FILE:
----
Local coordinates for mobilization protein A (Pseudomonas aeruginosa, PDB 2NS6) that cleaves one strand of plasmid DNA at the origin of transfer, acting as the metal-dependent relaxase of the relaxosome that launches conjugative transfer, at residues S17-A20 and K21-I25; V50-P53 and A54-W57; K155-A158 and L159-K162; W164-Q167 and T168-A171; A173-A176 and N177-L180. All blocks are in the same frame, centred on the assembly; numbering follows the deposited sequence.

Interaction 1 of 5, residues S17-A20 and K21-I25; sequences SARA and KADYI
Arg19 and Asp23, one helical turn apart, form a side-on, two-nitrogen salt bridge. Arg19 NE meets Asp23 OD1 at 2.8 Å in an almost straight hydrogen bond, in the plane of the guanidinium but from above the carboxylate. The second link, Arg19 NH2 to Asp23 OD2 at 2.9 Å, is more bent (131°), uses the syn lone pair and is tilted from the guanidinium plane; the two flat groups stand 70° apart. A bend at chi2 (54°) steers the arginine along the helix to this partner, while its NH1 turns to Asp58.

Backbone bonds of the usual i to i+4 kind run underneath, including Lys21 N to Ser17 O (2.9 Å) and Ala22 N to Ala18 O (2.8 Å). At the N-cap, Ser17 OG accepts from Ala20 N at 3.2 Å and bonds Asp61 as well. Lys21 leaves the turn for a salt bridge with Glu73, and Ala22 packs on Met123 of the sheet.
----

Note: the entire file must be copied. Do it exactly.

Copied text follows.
Local coordinates for mobilization protein A (Pseudomonas aeruginosa, PDB 2NS6) that cleaves one strand of plasmid DNA at the origin of transfer, acting as the metal-dependent relaxase of the relaxosome that launches conjugative transfer, at residues S17-A20 and K21-I25; V50-P53 and A54-W57; K155-A158 and L159-K162; W164-Q167 and T168-A171; A173-A176 and N177-L180. All blocks are in the same frame, centred on the assembly; numbering follows the deposited sequence.

Interaction 1 of 5, residues S17-A20 and K21-I25; sequences SARA and KADYI
Arg19 and Asp23, one helical turn apart, form a side-on, two-nitrogen salt bridge. Arg19 NE meets Asp23 OD1 at 2.8 Å in an almost straight hydrogen bond, in the plane of the guanidinium but from above the carboxylate. The second link, Arg19 NH2 to Asp23 OD2 at 2.9 Å, is more bent (131°), uses the syn lone pair and is tilted from the guanidinium plane; the two flat groups stand 70° apart. A bend at chi2 (54°) steers the arginine along the helix to this partner, while its NH1 turns to Asp58.

Backbone bonds of the usual i to i+4 kind run underneath, including Lys21 N to Ser17 O (2.9 Å) and Ala22 N to Ala18 O (2.8 Å). At the N-cap, Ser17 OG accepts from Ala20 N at 3.2 Å and bonds Asp61 as well. Lys21 leaves the turn for a salt bridge with Glu73, and Ala22 packs on Met123 of the sheet.